Digital Regulation

Liability of online platforms under the EU's proposed Digital Services Act

Published on 29th Jun 2022

The Digital Services Act, which is in its final stages before enactment, will impose new duties on online platforms and further define their liability - particularly affecting marketplaces.

Over the past three years, the regime of obligations applicable to online platforms has expanded significantly.

From Regulation 2019/1150 on promoting fairness and transparency for business users of online intermediation services to Directive 2019/790 on copyright in the Digital Single Market, platforms have been obliged to start implementing, among other things, systems for detecting illegal content and fake reviews. In light of this, questions arise as to whether, under the Digital Services Act (DSA), online platforms will continue to be able to rely on the exemption from liability for infringing content hosted by third parties, an exemption originally introduced in Directive 2000/31/EC on electronic commerce (the E-Commerce Directive).

To date, Spanish courts have recognised on multiple occasions that service providers would not have a general monitoring obligation in relation to the content uploaded by their users.

E-Commerce Directive versus DSA: what changes in terms of liability?

Under the E-Commerce Directive, a storage service provider is not liable for hosted content as long as it does not have actual knowledge that the content infringes third-party rights. Although this liability regime will not be scrapped and replaced by a different one, the DSA will draw a clearer line of demarcation between the liability of online platforms for consumers and professional users to conclude contracts (for example, a marketplace).

In such cases, a marketplace will be liable under consumer law if it creates the appearance to the consumer that it is providing the service or delivering the good that is the subject of the transaction directly on its behalf or through third parties acting on its behalf.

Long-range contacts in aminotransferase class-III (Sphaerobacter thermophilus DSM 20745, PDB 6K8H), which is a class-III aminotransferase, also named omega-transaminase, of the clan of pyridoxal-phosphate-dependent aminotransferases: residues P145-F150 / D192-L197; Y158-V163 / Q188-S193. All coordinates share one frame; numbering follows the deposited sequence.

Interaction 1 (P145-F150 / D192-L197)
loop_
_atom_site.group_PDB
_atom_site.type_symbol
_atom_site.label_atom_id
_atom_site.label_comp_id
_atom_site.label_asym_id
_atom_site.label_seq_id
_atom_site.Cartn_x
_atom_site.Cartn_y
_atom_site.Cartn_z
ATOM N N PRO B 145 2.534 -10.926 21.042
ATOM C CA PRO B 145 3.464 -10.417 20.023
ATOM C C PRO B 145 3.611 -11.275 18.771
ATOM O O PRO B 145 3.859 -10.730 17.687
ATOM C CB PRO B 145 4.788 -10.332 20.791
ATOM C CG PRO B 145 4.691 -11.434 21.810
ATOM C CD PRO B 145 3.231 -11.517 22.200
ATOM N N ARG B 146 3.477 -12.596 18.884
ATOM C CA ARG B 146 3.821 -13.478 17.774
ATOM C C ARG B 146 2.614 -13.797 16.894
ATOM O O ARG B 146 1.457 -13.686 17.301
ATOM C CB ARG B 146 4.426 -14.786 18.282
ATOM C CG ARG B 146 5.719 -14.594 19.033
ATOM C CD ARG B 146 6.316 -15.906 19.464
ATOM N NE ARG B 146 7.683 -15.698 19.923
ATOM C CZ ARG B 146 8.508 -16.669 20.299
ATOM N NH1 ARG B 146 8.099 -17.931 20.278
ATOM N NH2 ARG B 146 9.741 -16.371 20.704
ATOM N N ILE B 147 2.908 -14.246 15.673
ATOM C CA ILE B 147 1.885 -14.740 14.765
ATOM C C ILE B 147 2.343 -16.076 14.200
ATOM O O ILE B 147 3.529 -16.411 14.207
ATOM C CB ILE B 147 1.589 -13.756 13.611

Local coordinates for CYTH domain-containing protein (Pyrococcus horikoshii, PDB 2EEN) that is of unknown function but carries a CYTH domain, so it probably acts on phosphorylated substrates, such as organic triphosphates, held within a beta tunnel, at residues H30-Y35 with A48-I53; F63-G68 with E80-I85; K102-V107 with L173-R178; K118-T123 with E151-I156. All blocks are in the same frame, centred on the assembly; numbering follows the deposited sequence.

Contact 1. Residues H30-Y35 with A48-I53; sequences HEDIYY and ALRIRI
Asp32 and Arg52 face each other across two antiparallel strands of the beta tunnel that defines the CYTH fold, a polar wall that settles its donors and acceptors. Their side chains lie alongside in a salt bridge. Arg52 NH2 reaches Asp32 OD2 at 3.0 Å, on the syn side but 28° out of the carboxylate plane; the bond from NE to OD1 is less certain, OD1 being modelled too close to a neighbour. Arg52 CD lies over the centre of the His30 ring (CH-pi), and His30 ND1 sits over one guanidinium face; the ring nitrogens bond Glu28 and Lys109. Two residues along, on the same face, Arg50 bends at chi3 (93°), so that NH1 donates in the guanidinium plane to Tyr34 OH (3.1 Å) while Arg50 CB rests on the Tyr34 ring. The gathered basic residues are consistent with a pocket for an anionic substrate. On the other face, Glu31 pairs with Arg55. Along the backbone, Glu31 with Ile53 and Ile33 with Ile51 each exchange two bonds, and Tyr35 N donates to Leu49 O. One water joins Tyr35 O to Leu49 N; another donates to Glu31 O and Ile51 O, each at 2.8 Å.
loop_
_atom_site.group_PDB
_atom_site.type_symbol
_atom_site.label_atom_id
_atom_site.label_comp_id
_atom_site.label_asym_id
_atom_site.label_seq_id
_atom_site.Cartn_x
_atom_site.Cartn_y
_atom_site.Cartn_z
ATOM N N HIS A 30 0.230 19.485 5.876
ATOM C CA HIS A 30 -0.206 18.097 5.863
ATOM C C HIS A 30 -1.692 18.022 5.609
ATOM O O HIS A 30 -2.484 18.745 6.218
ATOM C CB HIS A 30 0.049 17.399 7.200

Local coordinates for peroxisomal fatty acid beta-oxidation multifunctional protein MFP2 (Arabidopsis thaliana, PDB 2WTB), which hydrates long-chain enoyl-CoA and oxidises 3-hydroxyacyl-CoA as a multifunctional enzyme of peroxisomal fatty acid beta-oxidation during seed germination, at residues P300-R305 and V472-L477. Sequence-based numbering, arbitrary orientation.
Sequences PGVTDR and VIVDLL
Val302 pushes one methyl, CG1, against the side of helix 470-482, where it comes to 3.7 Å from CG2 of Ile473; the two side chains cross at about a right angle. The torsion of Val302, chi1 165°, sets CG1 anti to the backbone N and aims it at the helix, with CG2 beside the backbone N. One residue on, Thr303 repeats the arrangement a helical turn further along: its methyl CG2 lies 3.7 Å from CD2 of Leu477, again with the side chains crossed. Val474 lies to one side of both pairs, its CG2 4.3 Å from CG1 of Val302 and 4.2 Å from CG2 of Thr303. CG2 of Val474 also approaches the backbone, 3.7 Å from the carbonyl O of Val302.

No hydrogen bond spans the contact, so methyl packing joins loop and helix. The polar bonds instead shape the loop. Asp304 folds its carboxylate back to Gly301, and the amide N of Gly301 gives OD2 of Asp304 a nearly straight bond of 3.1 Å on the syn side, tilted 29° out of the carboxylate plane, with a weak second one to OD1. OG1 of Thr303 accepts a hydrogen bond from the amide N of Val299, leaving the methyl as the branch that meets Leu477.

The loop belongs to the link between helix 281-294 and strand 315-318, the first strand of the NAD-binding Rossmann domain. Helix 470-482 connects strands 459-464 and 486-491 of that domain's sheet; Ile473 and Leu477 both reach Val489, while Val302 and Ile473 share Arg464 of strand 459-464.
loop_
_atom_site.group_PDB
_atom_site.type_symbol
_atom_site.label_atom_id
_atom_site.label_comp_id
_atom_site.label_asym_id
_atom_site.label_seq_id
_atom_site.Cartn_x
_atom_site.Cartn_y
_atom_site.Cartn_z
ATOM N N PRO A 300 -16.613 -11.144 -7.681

The DSA uses the concept of "average consumer" or "reasonably informed consumer" to determine when such an appearance is being created. In the absence of the final wording of the proposed regulation, these terms have been the subject of the recent Opinion of Advocate General Szpunar in the Louboutin case (C-148/21 and C-184/21).

The General Advocate´s conclusions suggest that the marketplace will be liable if a "reasonably well-informed and attentive" user cannot dissociate the offer of the seller from the commercial offer of the marketplace.

Thus, for example, if a marketplace inserts an expression such as "sold by..." to differentiate the products from those it sells in its own name, a reasonably informed user cannot then be said to establish a direct link between the marketplace and the service or good offered by the seller through that marketplace.

Do content indexing systems create liability for platforms?

Content platforms will usually make use of indexing systems for content uploaded by users in order to be able to manage the hosted content properly.

In determining when a platform has had or may have had actual knowledge of infringing content, indexing systems alone should not be considered sufficient to prevent the platform from invoking the exemption from liability (in light of recitals 21 to 25 of the DSA).

Will implementing systems that detect illegal content be used as evidence against platforms?

The question then arises as to whether a platform's systems for detecting illegal content can be used as proof of effective knowledge of that content by a platform. It seems that on this point, the European Commission, Parliament and Council agree that the implementation of such systems should not be used against platforms, provided that their use is proportionate and neutral.

Osborne Clarke comment

While the DSA does not introduce a completely new liability regime for online platforms, it is notable that it explicitly incorporates the rulings of the Court of Justice of the European Union (CJEU) concerning the liability of intermediaries of data storage services. However, it is foreseeable that this updated regime will be the subject of future rulings by the CJEU that will further delimit its scope.

For the time being, it will be essential for businesses to monitor the evolution of the procedure for the approval of the DSA proposal between the European Parliament and the Council.

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* This article is current as of the date of its publication and does not necessarily reflect the present state of the law or relevant regulation.

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